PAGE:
West Virginia House and Senate Judiciary Committees Consider House Bill 2574 / Senate Bill 423 to Alter 2014 Senate Bill 373 (the Aboveground Storage Tank Act)
On February 3, 2015, a bill was introduced to alter the 2014 Senate Bill 373 (the Aboveground Storage Tank Act) by limiting the regulations only to tanks larger than 10,000 gallons and within the “zone of critical concern” of a drinking water intake. House Bill (HB)2574 (introduced as Senate Bill [SB]423 on February 5) also eliminates the requirement for annual inspection of such tanks and relieves the oil and gas industry from regulation by exempting, “devices that are used to store brines, crude oil, or any other fluids that are directly related to the exploration, development, stimulation, completion, or production of crude oil or natural gas; pipeline facilities, including gathering lines; and liquid traps, atmospheric and pressure vessels, or associated gathering lines related to oil or gas production and gathering operations.”
SB423 passed the Senate on February 28, 2015, followed by the House Judiciary Committee on March 10, 2015. The bill was sent to the House of Delegates, but will need to return to the Senate because of an amendment by Judiciary members to adjust the size of state commission studying public drinking water issues.
Senate Bill 373 was introduced after a chemical spill contaminated drinking water for 300,000 people in Charleston. The Senate Bill 373, containing the Aboveground Storage Tank Act §22-30 and the Public Water Supply Protection Act §22-31 was approved by the 2014 Legislature and signed into law by Governor Earl Ray Tomblin on April 1, 2014. The law officially took effect on June 6, 2014, 90 days from its date of passage on March 8, 2014. The bill requires an inventory and registration of aboveground storage tanks. The bill in its present form is reported to be closer in scope to Governor Tomblin’s initial proposal rather than the version signed into law.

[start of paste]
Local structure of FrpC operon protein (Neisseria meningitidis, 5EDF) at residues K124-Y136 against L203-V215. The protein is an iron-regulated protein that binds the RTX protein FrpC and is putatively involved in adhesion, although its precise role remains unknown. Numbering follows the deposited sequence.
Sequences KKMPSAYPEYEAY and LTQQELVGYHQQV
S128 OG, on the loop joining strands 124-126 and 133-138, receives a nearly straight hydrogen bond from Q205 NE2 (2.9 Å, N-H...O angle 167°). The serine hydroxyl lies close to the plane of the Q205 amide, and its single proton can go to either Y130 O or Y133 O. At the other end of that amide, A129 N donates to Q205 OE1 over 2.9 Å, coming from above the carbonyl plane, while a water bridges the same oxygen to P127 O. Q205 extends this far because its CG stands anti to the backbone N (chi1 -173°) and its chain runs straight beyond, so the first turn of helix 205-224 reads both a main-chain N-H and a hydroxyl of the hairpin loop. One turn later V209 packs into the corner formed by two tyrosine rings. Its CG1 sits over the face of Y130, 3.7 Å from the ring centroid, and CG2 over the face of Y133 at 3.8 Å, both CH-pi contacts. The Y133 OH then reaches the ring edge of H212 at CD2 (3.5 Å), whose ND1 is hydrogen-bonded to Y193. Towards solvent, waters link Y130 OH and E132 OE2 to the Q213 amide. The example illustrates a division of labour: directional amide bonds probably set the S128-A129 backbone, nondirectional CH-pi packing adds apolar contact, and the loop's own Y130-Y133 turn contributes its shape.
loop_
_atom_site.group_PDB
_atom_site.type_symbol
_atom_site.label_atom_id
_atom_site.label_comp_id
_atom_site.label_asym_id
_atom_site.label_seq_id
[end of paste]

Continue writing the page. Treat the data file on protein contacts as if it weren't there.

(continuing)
The new bill appears to exempt many of the state’s 50,000 aboveground storage tanks from more stringent rules approved after the spill. The legislation made West Virginia one of the strictest states in the nation for regulating aboveground storage tanks, which are generally left out of federal environmental rules. The measures being considered to amend the law would raise the minimum size of tanks covered by the stricter rules to more than 10,000 gallons from more than 1,320 gallons. It would exempt other tanks that sit outside a “zone of critical concern” defined currently as within 1,000 feet of a river at a point where water takes less than five hours to flow to a drinking-water intake.
EHS Support will continue to track the progress of the West Virginia Aboveground Storage Tank Act. We have personnel based in West Virginia to assist with understanding and implementing aboveground storage tank requirements.